“…For I know the joys and discomforts of agricultural life and hold an inborn fondness for those associations which, even in hours of discouragement, I cannot deny.”

Erwin Milton Tiffany, or E.M. Tiffany as many know him, left behind a legacy. Tiffany was born in Kansas and later became an agriculture teacher at the University of Wisconsin, where he composed a creed for the Future Farmers of America, as it was called then.

The National FFA Organization, as it is called now, holds the creed to a high standard, and many of us involved in the organization can recite part, most or all five paragraphs.

There’s no denying there are joyous moments in agriculture, but we also know there is no joy without some discomfort. Farmers and ranchers work hard because they love their noble profession. They also overcome challenging moments, days and sometimes years.

The discomforts

Those challenging times can be daunting. As a farmer in Montgomery County, I know the impacts weather can have on our industry. Leaving your livelihood up to Mother Nature is not an easy burden to carry. We get drought, excess rain, unwanted insects and wind. Sometimes we get devastating fires. These discomforts are harder to change than others, although advances in science helps us do more with less.

We’re currently experiencing a trade war with China – something that affects farmers, ranchers and consumers alike. Farmers and ranchers depend on access to markets around the globe to move their products. Sacrificing those opportunities is a step in the wrong direction for agriculture. We continue to work closely with American Farm Bureau Federation, our delegation in D.C., and the administration on finding a solution.

We know the discomfort of misinformation. Farmers and ranchers make up only 2 percent of the U.S. population. We have a job to do and it’s hard to dispel the rumors and myths and misconceptions while we’re working the land and ensuring our livestock are healthy. To get through to people, a great place to start is on social media platforms like Facebook. Tell your story. Answer those questions. You are the expert.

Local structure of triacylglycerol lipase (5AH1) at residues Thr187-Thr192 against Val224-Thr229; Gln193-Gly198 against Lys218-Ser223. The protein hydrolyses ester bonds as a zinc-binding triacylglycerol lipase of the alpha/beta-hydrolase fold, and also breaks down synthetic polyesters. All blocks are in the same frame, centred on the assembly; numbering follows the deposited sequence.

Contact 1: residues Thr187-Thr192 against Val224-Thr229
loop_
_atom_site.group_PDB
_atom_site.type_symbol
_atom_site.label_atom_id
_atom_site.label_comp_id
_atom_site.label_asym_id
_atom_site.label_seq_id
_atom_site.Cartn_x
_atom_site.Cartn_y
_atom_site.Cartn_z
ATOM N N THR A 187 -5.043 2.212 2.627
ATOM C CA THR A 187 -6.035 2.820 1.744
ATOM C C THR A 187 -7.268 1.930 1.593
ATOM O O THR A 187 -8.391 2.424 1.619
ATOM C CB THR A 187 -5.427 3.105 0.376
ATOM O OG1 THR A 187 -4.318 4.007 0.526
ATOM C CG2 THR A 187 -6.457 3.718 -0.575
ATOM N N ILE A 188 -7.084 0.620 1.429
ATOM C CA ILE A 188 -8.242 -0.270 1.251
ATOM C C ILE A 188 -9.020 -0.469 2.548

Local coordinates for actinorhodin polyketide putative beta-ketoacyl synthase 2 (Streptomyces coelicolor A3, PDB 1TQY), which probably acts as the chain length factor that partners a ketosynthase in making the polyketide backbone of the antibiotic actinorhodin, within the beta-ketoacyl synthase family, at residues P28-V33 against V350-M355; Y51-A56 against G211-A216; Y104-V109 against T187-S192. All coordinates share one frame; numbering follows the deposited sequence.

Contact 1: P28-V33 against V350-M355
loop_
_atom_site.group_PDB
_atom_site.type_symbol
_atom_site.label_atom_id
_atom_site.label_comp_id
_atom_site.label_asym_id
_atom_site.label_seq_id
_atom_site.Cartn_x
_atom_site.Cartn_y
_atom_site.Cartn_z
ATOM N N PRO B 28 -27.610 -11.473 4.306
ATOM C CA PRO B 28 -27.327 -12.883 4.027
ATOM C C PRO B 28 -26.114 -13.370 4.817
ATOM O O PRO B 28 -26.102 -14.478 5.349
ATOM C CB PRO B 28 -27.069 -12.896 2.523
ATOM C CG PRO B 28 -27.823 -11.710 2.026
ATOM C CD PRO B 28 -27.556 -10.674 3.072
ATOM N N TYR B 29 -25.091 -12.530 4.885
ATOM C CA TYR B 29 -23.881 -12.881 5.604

The joys

There cannot be joy without discomfort. If we didn’t know what a drought felt like, or didn’t know what a breakdown in the middle of harvest was like, we wouldn’t know the joys of a good rain or a breakdown-free harvest (if there ever was one).

Serving as president of the largest farm organization in Kansas, I come across a lot of people who understand the joys of agricultural life. It’s these we hold dear.

There’s nothing quite like seeing families work together to create safe, wholesome food for themselves and other families. Watching a young boy excited to help his parents during wheat harvest, or seeing a girl helping tend to the family’s cattle, makes anyone appreciate the present and remain hopeful for the future.

There’s joy in seeing something you planted and prayed for take root and turn into a thriving food source. The same goes for livestock producers who care for babies in their barns or put a cold calf in their truck to warm up and watch it prosper as it gains strength.

There’s nothing like getting a much-needed rain when the ponds are drying up and the crops are thirsty. Although weather is unpredictable, we are fortunate when it does rain, and we’re fortunate to have advanced technology to handle some drought stress if it doesn’t come when we prefer.

Talking to consumers about agriculture is one important part of what we do. When we connect with even one consumer who listens to our story and reacts in a positive manner, we’ve done our part. Be a friendly voice to someone who may be uncomfortable in their knowledge of agriculture, so they can turn to you with even the simplest questions. You live this life – they don’t. Be understanding and patient. Find a common interest.

Inborn fondness

Whether we’re experiencing joy or discomfort, I hold my inborn fondness of agriculture close to me and I carry it wherever I go – to the field, to Kansas Farm Bureau headquarters in Manhattan, to my legislators in Topeka and Washington, D.C. and to every consumers’ plate.

I believe in the present and future of agriculture, because of the joys and despite the discomforts. If you aren’t yet a member of Kansas Farm Bureau and you believe in our farmers and ranchers, support them. You can thank the producers of your food, fuel and fiber by way of a Farm Bureau membership in your county. For more information, visit www.kfb.org/join.